12 Industries That Are Actually Growing

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Economists love to pontificate about which industries are expected to grow over the next several years. We tend to hear a lot about "green jobs" and health care. While their estimates are often on the right track, it would also be useful to know which sectors have shown actual job growth already. Since the U.S. labor market began its slow recovery in 2010, we can do some analysis to determine which industries have begun growing significantly compared to others. Analyzing the approximately 150 sectors and sub-sectors from the Bureau of Labor Statistics data, there about a dozen that stand out.



Last year did not exactly provide a robust labor market recovery. Just over one million jobs were added to the U.S. economy. That's better than the reverse, but it didn't do much to help the 15 million unemployed Americans. In fact, the U.S. economy needs to grow by more than one million jobs per year just to keep up with population growth. Total employment rose by 0.8% during the course of 2010.

But if you dig deeper into specific sectors and sub-sectors, you find that a handful performed much better than average. Within these categories, a few are well-known to have endured, while others are a little surprising. The trick is to try to figure out if a sector is benefiting from the cyclical benefits of the recovery or genuine intrinsic growth that will be sustained in the longer-term. For example, clothing retail was one of the sectors to see substantial jobs added, but this is likely linked to the recovery and does not signal a new growth industry.

One of the biggest winners last year was mining. Considering that oil demand is returning and that coal and other energy-related resources are being sought out more than in the recent past, the industry should continue to add jobs. Overall, mining saw an impressive 14.8% increase in jobs.

Some of the sectors that began to recover also point to a stronger auto industry. Sales have been steadily growing since the recession hit, which culminated with the collapse of General Motors and Chrysler. As the industry regains its footing, Americans will find jobs in the sector. The big question here is whether U.S. auto companies have really reinvented themselves to compete more aggressively with their foreign competitors going forward.

Of course, another universe of jobs which will continue to grow steadily in the years to come consists of those that have pretty much anything to do with computers and advanced technology. This is even true of manufacturing, which had a few tech-oriented sectors add quite a few jobs. The continuing growth in tech also contributed to more hiring for electronics retailers last year. Deep knowledge of computers has also become a very valuable attribute for job seekers, as computer systems design continues to hire fairly aggressively.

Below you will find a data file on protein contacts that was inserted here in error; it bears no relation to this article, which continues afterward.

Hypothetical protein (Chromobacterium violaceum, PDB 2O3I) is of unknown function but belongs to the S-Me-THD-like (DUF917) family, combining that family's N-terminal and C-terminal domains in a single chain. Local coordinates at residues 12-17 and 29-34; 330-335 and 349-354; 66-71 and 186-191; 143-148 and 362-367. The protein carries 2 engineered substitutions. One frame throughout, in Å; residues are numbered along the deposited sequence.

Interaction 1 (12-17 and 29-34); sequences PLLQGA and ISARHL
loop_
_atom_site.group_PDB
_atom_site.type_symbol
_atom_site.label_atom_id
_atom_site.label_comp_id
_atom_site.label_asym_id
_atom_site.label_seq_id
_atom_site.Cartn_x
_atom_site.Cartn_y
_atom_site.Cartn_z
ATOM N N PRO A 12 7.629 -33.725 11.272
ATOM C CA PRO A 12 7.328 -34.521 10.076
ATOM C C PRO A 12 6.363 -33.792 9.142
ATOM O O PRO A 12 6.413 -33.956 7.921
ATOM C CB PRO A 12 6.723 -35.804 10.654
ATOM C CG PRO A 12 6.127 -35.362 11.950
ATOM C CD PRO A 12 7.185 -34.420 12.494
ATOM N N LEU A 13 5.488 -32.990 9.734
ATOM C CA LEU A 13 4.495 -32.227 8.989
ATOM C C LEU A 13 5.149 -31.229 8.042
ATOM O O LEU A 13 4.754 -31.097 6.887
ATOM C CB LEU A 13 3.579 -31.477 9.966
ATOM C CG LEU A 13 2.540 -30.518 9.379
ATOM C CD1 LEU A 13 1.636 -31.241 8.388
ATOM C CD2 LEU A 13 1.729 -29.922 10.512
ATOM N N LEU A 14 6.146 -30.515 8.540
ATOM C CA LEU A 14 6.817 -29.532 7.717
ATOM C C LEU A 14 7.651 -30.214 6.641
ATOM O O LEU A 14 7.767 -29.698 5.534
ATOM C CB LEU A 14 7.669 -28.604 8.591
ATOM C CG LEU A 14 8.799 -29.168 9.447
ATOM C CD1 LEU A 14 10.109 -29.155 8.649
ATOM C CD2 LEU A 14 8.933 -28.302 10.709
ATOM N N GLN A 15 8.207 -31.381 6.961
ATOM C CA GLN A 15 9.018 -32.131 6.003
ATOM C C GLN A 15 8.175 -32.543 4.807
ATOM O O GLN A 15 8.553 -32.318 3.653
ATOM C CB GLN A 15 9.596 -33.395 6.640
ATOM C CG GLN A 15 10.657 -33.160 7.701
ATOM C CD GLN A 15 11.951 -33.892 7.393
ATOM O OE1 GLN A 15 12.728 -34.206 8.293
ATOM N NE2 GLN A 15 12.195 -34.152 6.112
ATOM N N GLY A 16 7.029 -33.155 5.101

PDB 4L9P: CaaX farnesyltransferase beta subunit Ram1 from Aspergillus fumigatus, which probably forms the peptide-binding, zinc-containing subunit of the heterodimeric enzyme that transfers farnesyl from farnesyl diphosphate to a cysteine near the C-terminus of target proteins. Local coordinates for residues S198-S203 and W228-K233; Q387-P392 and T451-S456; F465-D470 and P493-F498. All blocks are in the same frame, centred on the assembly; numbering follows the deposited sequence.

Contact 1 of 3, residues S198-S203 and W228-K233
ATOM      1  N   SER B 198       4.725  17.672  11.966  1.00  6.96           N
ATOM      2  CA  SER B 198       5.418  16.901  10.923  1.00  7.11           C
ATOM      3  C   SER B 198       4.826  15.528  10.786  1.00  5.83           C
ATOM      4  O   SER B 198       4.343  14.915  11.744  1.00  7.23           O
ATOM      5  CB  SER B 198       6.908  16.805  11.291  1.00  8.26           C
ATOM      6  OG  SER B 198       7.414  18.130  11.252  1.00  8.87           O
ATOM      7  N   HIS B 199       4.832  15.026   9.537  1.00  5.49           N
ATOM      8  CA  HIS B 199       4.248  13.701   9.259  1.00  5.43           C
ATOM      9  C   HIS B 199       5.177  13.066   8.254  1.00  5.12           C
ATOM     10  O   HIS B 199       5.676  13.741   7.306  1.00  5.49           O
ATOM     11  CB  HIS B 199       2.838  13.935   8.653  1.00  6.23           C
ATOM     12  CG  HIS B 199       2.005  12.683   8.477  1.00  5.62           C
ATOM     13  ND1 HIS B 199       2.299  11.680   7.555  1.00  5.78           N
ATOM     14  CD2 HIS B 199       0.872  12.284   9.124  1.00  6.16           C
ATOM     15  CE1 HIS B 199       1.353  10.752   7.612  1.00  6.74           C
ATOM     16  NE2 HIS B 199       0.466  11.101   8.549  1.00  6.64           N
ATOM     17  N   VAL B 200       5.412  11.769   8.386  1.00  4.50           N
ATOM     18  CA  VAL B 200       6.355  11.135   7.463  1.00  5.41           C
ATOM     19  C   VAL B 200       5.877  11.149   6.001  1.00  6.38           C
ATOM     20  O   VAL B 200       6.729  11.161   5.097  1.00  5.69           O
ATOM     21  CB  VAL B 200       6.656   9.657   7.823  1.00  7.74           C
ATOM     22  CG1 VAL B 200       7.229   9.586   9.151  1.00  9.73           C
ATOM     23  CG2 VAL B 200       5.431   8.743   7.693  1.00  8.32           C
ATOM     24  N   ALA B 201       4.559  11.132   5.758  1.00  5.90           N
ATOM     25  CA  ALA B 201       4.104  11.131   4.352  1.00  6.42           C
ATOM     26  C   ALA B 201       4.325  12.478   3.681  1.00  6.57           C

Another industry that will only get larger going forward is health care. This was one of the few resilient industries during the recession, and it continued to grow robustly in 2010. Virtually every aspect of health care is adding jobs, but home health care and outpatient services are seeing the most growth.

Finally, the federal government grew pretty significantly in 2010, adding 46,000 jobs if you exclude the postal service. As Washington becomes focused on deficit reduction, however, that may change. But considering all of the additional regulatory measures that were imposed last year, it's a little hard to see how.

What does this 2010's data mean for job seekers or young adults looking for jobs? Some key industries to pursue are probably those related to health care, computers, and mining (actually really anything energy related). Not only are these sectors that have already begun growing at a moderate pace since the recession ended, but they're widely theorized to be high-growth industries. With that said, we'll have to keep our eye on these job numbers for the next year or two. The labor market's recovery is still quite young, so it's a little early to know for sure of the trends we're seeing will endure.

Note: Temporary help services was one of the highest growth sectors, but it was not included, since it isn't really an independent industry. The phenomenon is likely connected to the recovery and will fade as unemployment declines.

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Daniel Indiviglio was an associate editor at The Atlantic from 2009 through 2011. He is now the Washington, D.C.-based columnist for Reuters Breakingviews. He is also a 2011 Robert Novak Journalism Fellow through the Phillips Foundation. More

Indiviglio has also written for Forbes. Prior to becoming a journalist, he spent several years working as an investment banker and a consultant.
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